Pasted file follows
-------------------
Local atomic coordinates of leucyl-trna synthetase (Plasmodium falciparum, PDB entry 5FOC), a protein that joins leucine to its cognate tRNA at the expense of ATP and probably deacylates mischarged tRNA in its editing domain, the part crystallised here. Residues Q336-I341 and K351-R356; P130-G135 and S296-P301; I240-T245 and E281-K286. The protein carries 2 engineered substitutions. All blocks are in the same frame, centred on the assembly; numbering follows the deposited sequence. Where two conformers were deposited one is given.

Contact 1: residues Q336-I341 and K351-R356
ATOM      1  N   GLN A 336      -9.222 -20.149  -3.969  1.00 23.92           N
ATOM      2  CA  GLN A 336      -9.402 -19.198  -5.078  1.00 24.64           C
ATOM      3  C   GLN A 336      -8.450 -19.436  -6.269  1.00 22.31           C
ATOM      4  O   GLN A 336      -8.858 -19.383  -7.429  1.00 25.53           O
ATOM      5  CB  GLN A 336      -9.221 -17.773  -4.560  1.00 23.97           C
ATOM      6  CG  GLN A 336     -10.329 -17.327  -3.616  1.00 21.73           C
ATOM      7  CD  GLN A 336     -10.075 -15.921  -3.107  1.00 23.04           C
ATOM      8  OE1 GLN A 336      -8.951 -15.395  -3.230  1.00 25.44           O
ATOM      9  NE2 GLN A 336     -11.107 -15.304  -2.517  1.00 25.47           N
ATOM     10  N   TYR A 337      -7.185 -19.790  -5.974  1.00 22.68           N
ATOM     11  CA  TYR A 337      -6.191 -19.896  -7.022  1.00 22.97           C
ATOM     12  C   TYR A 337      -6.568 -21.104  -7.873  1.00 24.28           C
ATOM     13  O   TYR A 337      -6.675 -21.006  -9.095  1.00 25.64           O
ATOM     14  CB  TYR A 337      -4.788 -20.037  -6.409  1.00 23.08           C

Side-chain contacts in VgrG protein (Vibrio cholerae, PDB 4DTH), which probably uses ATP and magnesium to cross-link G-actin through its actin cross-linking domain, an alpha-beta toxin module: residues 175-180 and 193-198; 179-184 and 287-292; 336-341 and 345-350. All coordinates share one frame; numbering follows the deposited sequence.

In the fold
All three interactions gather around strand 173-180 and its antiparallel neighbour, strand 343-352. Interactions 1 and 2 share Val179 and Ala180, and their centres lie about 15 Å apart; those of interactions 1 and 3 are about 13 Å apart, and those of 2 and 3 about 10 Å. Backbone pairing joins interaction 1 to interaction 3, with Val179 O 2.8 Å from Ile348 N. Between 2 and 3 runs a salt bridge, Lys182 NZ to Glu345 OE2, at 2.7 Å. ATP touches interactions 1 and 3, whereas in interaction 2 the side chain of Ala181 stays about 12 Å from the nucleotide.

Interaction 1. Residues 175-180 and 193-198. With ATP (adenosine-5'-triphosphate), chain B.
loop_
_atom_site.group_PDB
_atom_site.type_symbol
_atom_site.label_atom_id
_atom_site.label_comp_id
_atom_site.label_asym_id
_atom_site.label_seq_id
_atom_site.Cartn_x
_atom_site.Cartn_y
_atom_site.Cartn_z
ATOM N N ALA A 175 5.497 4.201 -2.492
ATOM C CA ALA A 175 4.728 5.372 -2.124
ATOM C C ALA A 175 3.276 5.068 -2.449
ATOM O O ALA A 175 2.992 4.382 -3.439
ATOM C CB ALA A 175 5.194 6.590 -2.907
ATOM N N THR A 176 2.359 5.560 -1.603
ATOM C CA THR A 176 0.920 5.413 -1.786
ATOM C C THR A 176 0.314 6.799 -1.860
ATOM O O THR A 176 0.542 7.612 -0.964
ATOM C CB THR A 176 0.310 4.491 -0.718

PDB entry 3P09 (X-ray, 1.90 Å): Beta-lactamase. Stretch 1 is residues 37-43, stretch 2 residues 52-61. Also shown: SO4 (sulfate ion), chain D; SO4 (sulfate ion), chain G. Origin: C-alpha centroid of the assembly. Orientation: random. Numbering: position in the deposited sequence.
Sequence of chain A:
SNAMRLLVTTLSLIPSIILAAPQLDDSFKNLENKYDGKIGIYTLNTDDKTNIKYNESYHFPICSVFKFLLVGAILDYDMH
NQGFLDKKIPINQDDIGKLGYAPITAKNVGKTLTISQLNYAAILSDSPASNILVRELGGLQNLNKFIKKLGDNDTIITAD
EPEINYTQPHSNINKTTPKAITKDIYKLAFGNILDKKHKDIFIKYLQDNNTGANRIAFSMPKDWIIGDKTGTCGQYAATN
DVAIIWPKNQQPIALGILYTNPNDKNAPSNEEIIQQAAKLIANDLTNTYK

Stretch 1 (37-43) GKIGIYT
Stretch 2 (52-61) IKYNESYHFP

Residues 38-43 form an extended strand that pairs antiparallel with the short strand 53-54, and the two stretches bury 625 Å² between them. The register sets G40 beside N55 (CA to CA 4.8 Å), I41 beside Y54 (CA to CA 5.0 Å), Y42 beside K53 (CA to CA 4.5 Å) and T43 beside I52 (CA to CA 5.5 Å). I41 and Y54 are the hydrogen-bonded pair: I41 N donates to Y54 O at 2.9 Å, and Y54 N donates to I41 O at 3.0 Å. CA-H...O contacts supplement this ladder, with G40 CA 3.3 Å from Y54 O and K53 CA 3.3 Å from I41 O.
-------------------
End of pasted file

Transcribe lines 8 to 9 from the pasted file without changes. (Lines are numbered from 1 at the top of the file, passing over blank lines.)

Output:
ATOM      6  CG  GLN A 336     -10.329 -17.327  -3.616  1.00 21.73           C
ATOM      7  CD  GLN A 336     -10.075 -15.921  -3.107  1.00 23.04           C